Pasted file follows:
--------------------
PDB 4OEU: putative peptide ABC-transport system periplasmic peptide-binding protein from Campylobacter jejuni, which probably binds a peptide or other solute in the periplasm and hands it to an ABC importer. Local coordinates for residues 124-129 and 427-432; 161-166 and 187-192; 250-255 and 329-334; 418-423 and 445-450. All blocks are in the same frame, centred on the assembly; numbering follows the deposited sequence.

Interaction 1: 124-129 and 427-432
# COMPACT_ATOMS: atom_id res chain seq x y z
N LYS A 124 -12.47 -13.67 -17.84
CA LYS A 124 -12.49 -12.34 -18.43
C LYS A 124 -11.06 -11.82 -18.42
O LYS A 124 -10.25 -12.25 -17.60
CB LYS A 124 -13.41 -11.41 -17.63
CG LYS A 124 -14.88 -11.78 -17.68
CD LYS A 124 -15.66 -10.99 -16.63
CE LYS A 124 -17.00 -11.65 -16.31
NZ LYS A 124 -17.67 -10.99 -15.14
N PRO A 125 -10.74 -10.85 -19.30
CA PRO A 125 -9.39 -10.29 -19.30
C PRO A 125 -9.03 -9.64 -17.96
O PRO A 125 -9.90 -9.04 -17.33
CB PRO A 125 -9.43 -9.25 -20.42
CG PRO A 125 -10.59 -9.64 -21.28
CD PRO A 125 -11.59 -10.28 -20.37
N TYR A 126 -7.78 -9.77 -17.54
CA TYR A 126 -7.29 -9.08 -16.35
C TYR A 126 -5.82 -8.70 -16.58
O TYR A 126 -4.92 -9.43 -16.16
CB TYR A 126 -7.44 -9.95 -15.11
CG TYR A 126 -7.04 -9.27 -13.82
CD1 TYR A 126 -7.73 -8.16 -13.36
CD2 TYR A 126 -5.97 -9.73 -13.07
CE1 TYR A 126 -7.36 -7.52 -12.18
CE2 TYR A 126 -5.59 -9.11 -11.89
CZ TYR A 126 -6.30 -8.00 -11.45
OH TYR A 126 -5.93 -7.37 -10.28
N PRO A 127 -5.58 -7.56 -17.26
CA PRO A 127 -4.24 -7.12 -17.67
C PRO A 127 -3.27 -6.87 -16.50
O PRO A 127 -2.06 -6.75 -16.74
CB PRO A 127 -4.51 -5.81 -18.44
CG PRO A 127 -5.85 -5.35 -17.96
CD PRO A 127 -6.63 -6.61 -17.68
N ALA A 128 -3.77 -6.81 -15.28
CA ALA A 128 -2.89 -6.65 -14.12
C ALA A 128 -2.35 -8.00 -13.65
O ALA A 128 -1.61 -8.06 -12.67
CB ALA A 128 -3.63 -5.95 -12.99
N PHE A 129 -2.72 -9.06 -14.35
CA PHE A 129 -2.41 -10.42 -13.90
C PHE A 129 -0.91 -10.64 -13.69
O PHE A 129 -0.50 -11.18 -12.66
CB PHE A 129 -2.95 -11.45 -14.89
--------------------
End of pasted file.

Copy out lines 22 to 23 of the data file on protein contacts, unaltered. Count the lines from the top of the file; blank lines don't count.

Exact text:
C TYR A 126 -5.82 -8.70 -16.58
O TYR A 126 -4.92 -9.43 -16.16